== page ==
Background: Patients diagnosed with melanoma of the foot have been reported to have a poor prognosis. We reviewed our experience at a tertiary-care medical clinic to determine the disease course in patients diagnosed with melanoma of the toot. Methods: A retrospective review was performed of 38 patients with a diagnosis of primary or locally recurrent melanoma of the foot treated between January, 1988, and July, 2004. The main outcome measures included methods of diagnosis, clinical and histopatliologic features, and patterns of recurrence. Results: The mean age at diagnosis was 61 years; most were women (58%) and Caucasian (95%). The average time to diagnosis was 17 months. Initial clinical diagnosis had been considered benign in 12 (32%). The median Breslow thickness was 1.75 mm, T1 lesions were the most common, and acral lentiginous melanoma accounted for 42%. Thirteen patients (34%) had ulcerated lesions. Sentinel lymph node biopsy specimens of 25 patients identified four (16%) with metastatic disease. Surgical complications occurred in 12 patients, usually after skin graft or soft-tissue flap reconstruction. Systemic recurrence developed in six patients, four of whom also had regional recurrence. Conclusions: Most patients were elderly Caucasian women and most presented with early-stage disease, but diagnosis can be difficult and a subgroup presented with thick melanomas. Reconstructive surgical procedures had a high rate of complications; however, overall functional outcomes were good. Stage of cancer at diagnosis was associated with systemic metastases.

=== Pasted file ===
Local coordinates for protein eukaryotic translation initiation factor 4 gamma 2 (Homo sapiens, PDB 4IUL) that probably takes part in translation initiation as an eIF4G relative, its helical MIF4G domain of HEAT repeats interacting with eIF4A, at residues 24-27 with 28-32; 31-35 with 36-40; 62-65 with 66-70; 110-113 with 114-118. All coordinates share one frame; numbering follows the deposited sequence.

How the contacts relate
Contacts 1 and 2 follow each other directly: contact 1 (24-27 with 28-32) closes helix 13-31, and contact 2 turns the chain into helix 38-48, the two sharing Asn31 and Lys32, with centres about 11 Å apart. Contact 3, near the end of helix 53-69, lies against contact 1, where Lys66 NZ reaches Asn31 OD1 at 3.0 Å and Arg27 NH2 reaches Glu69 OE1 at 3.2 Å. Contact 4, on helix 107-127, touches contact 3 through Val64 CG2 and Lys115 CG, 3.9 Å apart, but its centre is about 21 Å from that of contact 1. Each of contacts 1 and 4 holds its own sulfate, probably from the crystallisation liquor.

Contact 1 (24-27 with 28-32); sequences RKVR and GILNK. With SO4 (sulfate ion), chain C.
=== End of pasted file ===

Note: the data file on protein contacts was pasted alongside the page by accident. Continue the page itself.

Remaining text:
- Sentinel Lymph
ASJC Scopus subject areas
- Orthopedics and Sports Medicine